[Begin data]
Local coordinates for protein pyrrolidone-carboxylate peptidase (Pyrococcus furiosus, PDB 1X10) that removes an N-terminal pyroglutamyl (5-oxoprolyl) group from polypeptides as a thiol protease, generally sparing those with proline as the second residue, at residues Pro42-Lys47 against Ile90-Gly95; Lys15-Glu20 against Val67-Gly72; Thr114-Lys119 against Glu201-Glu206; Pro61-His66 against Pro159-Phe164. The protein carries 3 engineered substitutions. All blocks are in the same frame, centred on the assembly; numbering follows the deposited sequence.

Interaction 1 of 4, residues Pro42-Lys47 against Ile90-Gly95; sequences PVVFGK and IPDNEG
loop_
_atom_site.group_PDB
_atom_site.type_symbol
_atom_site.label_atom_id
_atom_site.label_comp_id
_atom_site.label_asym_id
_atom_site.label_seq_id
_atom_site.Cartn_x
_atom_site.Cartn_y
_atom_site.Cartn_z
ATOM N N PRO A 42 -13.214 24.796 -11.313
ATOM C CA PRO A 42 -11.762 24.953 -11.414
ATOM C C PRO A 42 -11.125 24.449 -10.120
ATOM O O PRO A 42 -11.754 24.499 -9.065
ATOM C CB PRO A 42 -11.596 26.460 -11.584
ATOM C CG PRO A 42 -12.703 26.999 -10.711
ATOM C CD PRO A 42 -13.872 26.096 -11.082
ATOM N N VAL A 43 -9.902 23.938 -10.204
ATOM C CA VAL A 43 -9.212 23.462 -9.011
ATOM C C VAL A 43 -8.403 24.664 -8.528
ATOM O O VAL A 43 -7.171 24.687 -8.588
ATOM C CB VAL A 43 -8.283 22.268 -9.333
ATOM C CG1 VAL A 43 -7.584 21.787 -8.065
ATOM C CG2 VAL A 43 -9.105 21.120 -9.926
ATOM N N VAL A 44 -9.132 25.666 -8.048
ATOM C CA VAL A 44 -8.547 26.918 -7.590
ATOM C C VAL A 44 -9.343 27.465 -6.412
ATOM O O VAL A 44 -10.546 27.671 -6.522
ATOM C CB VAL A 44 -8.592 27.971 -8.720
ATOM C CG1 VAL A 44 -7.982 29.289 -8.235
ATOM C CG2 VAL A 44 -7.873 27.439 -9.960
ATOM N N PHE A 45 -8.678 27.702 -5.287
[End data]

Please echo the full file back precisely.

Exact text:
Local coordinates for protein pyrrolidone-carboxylate peptidase (Pyrococcus furiosus, PDB 1X10) that removes an N-terminal pyroglutamyl (5-oxoprolyl) group from polypeptides as a thiol protease, generally sparing those with proline as the second residue, at residues Pro42-Lys47 against Ile90-Gly95; Lys15-Glu20 against Val67-Gly72; Thr114-Lys119 against Glu201-Glu206; Pro61-His66 against Pro159-Phe164. The protein carries 3 engineered substitutions. All blocks are in the same frame, centred on the assembly; numbering follows the deposited sequence.

Interaction 1 of 4, residues Pro42-Lys47 against Ile90-Gly95; sequences PVVFGK and IPDNEG
loop_
_atom_site.group_PDB
_atom_site.type_symbol
_atom_site.label_atom_id
_atom_site.label_comp_id
_atom_site.label_asym_id
_atom_site.label_seq_id
_atom_site.Cartn_x
_atom_site.Cartn_y
_atom_site.Cartn_z
ATOM N N PRO A 42 -13.214 24.796 -11.313
ATOM C CA PRO A 42 -11.762 24.953 -11.414
ATOM C C PRO A 42 -11.125 24.449 -10.120
ATOM O O PRO A 42 -11.754 24.499 -9.065
ATOM C CB PRO A 42 -11.596 26.460 -11.584
ATOM C CG PRO A 42 -12.703 26.999 -10.711
ATOM C CD PRO A 42 -13.872 26.096 -11.082
ATOM N N VAL A 43 -9.902 23.938 -10.204
ATOM C CA VAL A 43 -9.212 23.462 -9.011
ATOM C C VAL A 43 -8.403 24.664 -8.528
ATOM O O VAL A 43 -7.171 24.687 -8.588
ATOM C CB VAL A 43 -8.283 22.268 -9.333
ATOM C CG1 VAL A 43 -7.584 21.787 -8.065
ATOM C CG2 VAL A 43 -9.105 21.120 -9.926
ATOM N N VAL A 44 -9.132 25.666 -8.048
ATOM C CA VAL A 44 -8.547 26.918 -7.590
ATOM C C VAL A 44 -9.343 27.465 -6.412
ATOM O O VAL A 44 -10.546 27.671 -6.522
ATOM C CB VAL A 44 -8.592 27.971 -8.720
ATOM C CG1 VAL A 44 -7.982 29.289 -8.235
ATOM C CG2 VAL A 44 -7.873 27.439 -9.960
ATOM N N PHE A 45 -8.678 27.702 -5.287